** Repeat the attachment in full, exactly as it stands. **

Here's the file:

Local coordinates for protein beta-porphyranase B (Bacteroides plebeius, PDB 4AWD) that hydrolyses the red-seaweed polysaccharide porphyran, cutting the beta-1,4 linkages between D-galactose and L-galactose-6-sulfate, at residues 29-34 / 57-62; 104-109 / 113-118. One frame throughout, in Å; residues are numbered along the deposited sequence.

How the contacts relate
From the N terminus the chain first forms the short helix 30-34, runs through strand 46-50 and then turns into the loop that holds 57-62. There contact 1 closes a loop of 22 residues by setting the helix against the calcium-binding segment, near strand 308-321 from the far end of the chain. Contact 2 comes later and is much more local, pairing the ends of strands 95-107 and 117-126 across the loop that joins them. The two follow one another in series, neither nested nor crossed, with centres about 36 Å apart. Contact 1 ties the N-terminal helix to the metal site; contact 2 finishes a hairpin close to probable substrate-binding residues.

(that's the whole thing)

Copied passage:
Local coordinates for protein beta-porphyranase B (Bacteroides plebeius, PDB 4AWD) that hydrolyses the red-seaweed polysaccharide porphyran, cutting the beta-1,4 linkages between D-galactose and L-galactose-6-sulfate, at residues 29-34 / 57-62; 104-109 / 113-118. One frame throughout, in Å; residues are numbered along the deposited sequence.

How the contacts relate
From the N terminus the chain first forms the short helix 30-34, runs through strand 46-50 and then turns into the loop that holds 57-62. There contact 1 closes a loop of 22 residues by setting the helix against the calcium-binding segment, near strand 308-321 from the far end of the chain. Contact 2 comes later and is much more local, pairing the ends of strands 95-107 and 117-126 across the loop that joins them. The two follow one another in series, neither nested nor crossed, with centres about 36 Å apart. Contact 1 ties the N-terminal helix to the metal site; contact 2 finishes a hairpin close to probable substrate-binding residues.